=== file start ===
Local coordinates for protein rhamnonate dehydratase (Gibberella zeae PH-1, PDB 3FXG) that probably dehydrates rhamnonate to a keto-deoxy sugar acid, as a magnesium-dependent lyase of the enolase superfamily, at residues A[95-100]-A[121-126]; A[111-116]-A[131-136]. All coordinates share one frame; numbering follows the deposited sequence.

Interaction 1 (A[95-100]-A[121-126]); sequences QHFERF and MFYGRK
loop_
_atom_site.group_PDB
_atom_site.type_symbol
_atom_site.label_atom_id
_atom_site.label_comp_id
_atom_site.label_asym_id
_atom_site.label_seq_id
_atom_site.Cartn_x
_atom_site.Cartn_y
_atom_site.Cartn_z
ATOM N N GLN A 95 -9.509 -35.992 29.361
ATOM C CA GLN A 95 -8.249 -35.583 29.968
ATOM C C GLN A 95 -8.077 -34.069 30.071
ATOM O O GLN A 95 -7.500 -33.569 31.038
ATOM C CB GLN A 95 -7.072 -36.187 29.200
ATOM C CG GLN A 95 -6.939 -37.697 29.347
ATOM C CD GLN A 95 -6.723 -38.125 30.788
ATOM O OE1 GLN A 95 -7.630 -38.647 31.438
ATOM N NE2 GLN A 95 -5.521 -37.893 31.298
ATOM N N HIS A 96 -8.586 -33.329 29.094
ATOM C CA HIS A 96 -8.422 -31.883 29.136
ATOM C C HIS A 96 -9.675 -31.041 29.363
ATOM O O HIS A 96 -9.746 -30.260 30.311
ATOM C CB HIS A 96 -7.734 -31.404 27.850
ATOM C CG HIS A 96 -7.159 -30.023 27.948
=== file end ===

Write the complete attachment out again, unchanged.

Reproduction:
Local coordinates for protein rhamnonate dehydratase (Gibberella zeae PH-1, PDB 3FXG) that probably dehydrates rhamnonate to a keto-deoxy sugar acid, as a magnesium-dependent lyase of the enolase superfamily, at residues A[95-100]-A[121-126]; A[111-116]-A[131-136]. All coordinates share one frame; numbering follows the deposited sequence.

Interaction 1 (A[95-100]-A[121-126]); sequences QHFERF and MFYGRK
loop_
_atom_site.group_PDB
_atom_site.type_symbol
_atom_site.label_atom_id
_atom_site.label_comp_id
_atom_site.label_asym_id
_atom_site.label_seq_id
_atom_site.Cartn_x
_atom_site.Cartn_y
_atom_site.Cartn_z
ATOM N N GLN A 95 -9.509 -35.992 29.361
ATOM C CA GLN A 95 -8.249 -35.583 29.968
ATOM C C GLN A 95 -8.077 -34.069 30.071
ATOM O O GLN A 95 -7.500 -33.569 31.038
ATOM C CB GLN A 95 -7.072 -36.187 29.200
ATOM C CG GLN A 95 -6.939 -37.697 29.347
ATOM C CD GLN A 95 -6.723 -38.125 30.788
ATOM O OE1 GLN A 95 -7.630 -38.647 31.438
ATOM N NE2 GLN A 95 -5.521 -37.893 31.298
ATOM N N HIS A 96 -8.586 -33.329 29.094
ATOM C CA HIS A 96 -8.422 -31.883 29.136
ATOM C C HIS A 96 -9.675 -31.041 29.363
ATOM O O HIS A 96 -9.746 -30.260 30.311
ATOM C CB HIS A 96 -7.734 -31.404 27.850
ATOM C CG HIS A 96 -7.159 -30.023 27.948